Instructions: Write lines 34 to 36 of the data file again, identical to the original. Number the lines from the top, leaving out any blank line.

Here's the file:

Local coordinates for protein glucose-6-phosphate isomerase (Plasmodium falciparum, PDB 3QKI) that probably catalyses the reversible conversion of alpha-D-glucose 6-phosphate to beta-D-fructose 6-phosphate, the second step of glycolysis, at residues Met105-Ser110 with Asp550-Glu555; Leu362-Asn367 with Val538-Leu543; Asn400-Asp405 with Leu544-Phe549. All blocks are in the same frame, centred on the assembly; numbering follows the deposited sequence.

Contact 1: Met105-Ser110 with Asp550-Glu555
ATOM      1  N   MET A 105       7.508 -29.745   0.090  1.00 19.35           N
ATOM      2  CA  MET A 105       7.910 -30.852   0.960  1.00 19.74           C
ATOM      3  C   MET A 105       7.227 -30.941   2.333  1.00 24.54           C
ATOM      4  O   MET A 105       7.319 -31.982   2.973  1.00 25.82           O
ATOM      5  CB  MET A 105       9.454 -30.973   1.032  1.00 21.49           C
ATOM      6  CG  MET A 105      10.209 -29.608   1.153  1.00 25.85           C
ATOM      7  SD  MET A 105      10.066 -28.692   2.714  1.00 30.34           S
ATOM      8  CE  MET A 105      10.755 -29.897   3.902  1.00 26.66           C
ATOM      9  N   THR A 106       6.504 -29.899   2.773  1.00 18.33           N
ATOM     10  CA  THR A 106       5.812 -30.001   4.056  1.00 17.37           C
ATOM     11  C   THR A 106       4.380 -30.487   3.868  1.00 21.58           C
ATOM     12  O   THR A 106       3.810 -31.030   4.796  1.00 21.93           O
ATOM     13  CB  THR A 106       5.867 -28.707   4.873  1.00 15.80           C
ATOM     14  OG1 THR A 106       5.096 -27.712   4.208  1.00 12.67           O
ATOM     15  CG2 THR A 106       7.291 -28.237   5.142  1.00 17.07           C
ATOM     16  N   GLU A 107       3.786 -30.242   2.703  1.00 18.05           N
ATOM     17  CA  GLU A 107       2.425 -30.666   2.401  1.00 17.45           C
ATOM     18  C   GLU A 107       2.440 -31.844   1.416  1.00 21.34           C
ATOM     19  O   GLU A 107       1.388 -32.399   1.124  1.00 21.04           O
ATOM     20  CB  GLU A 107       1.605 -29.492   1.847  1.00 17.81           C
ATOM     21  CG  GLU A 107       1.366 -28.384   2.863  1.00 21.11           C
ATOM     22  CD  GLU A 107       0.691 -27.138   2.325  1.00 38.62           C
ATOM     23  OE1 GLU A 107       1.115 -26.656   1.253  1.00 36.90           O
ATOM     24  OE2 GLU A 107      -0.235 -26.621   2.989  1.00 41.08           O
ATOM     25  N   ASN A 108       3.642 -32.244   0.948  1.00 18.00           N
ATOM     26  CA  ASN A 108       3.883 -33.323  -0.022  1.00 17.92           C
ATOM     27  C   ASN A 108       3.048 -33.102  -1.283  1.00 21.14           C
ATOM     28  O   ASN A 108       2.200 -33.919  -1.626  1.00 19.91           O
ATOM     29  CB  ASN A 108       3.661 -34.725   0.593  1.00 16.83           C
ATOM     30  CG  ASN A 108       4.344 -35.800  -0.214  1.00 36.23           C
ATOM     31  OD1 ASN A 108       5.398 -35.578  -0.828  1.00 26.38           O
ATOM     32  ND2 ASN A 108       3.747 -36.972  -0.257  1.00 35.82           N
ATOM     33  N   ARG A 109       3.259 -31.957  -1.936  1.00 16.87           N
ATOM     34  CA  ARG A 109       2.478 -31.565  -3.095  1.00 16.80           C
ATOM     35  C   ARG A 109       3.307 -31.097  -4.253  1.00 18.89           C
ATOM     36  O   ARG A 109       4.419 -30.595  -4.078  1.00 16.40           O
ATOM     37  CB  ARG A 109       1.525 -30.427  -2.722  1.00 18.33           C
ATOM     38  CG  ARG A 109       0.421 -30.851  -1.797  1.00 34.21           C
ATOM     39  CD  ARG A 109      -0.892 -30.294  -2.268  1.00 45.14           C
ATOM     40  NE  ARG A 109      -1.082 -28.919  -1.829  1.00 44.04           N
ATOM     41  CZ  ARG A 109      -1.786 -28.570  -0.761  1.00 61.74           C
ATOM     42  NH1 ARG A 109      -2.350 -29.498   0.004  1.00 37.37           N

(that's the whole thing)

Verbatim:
ATOM     32  ND2 ASN A 108       3.747 -36.972  -0.257  1.00 35.82           N
ATOM     33  N   ARG A 109       3.259 -31.957  -1.936  1.00 16.87           N
ATOM     34  CA  ARG A 109       2.478 -31.565  -3.095  1.00 16.80           C